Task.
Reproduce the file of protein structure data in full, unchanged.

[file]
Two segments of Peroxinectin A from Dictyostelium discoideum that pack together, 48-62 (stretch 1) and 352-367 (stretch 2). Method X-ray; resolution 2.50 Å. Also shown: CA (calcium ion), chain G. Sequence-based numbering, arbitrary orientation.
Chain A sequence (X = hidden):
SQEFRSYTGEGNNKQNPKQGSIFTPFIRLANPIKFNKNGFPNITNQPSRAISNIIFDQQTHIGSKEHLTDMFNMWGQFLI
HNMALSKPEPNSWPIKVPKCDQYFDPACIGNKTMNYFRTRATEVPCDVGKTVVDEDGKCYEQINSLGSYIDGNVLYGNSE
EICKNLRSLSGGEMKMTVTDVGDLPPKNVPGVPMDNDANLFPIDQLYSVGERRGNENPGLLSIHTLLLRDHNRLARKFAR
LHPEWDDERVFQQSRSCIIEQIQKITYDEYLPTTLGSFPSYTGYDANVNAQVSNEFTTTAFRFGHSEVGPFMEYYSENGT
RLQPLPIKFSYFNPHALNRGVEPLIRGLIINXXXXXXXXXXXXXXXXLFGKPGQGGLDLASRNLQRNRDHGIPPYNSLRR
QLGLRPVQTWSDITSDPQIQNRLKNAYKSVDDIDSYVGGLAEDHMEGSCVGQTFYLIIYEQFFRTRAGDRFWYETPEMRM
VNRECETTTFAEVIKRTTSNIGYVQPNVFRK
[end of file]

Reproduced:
Two segments of Peroxinectin A from Dictyostelium discoideum that pack together, 48-62 (stretch 1) and 352-367 (stretch 2). Method X-ray; resolution 2.50 Å. Also shown: CA (calcium ion), chain G. Sequence-based numbering, arbitrary orientation.
Chain A sequence (X = hidden):
SQEFRSYTGEGNNKQNPKQGSIFTPFIRLANPIKFNKNGFPNITNQPSRAISNIIFDQQTHIGSKEHLTDMFNMWGQFLI
HNMALSKPEPNSWPIKVPKCDQYFDPACIGNKTMNYFRTRATEVPCDVGKTVVDEDGKCYEQINSLGSYIDGNVLYGNSE
EICKNLRSLSGGEMKMTVTDVGDLPPKNVPGVPMDNDANLFPIDQLYSVGERRGNENPGLLSIHTLLLRDHNRLARKFAR
LHPEWDDERVFQQSRSCIIEQIQKITYDEYLPTTLGSFPSYTGYDANVNAQVSNEFTTTAFRFGHSEVGPFMEYYSENGT
RLQPLPIKFSYFNPHALNRGVEPLIRGLIINXXXXXXXXXXXXXXXXLFGKPGQGGLDLASRNLQRNRDHGIPPYNSLRR
QLGLRPVQTWSDITSDPQIQNRLKNAYKSVDDIDSYVGGLAEDHMEGSCVGQTFYLIIYEQFFRTRAGDRFWYETPEMRM
VNRECETTTFAEVIKRTTSNIGYVQPNVFRK